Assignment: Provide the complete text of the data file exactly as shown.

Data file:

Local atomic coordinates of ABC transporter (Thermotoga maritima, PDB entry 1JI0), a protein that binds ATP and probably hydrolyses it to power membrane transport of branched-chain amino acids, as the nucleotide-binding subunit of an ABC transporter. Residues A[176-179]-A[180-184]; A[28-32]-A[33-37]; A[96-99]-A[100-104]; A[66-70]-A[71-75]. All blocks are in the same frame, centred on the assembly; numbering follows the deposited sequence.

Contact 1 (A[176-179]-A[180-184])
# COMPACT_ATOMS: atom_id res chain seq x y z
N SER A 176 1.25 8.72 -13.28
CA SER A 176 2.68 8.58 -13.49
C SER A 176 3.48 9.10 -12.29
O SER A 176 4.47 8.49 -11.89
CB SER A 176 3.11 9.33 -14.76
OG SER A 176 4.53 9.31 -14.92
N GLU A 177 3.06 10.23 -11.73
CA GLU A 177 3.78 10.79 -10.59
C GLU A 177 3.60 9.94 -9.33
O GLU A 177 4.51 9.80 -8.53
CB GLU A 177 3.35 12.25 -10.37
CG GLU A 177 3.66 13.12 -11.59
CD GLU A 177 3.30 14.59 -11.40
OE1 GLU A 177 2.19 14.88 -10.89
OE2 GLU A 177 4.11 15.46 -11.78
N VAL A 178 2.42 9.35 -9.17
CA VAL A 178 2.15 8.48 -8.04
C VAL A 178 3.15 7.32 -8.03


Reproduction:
Local atomic coordinates of ABC transporter (Thermotoga maritima, PDB entry 1JI0), a protein that binds ATP and probably hydrolyses it to power membrane transport of branched-chain amino acids, as the nucleotide-binding subunit of an ABC transporter. Residues A[176-179]-A[180-184]; A[28-32]-A[33-37]; A[96-99]-A[100-104]; A[66-70]-A[71-75]. All blocks are in the same frame, centred on the assembly; numbering follows the deposited sequence.

Contact 1 (A[176-179]-A[180-184])
# COMPACT_ATOMS: atom_id res chain seq x y z
N SER A 176 1.25 8.72 -13.28
CA SER A 176 2.68 8.58 -13.49
C SER A 176 3.48 9.10 -12.29
O SER A 176 4.47 8.49 -11.89
CB SER A 176 3.11 9.33 -14.76
OG SER A 176 4.53 9.31 -14.92
N GLU A 177 3.06 10.23 -11.73
CA GLU A 177 3.78 10.79 -10.59
C GLU A 177 3.60 9.94 -9.33
O GLU A 177 4.51 9.80 -8.53
CB GLU A 177 3.35 12.25 -10.37
CG GLU A 177 3.66 13.12 -11.59
CD GLU A 177 3.30 14.59 -11.40
OE1 GLU A 177 2.19 14.88 -10.89
OE2 GLU A 177 4.11 15.46 -11.78
N VAL A 178 2.42 9.35 -9.17
CA VAL A 178 2.15 8.48 -8.04
C VAL A 178 3.15 7.32 -8.03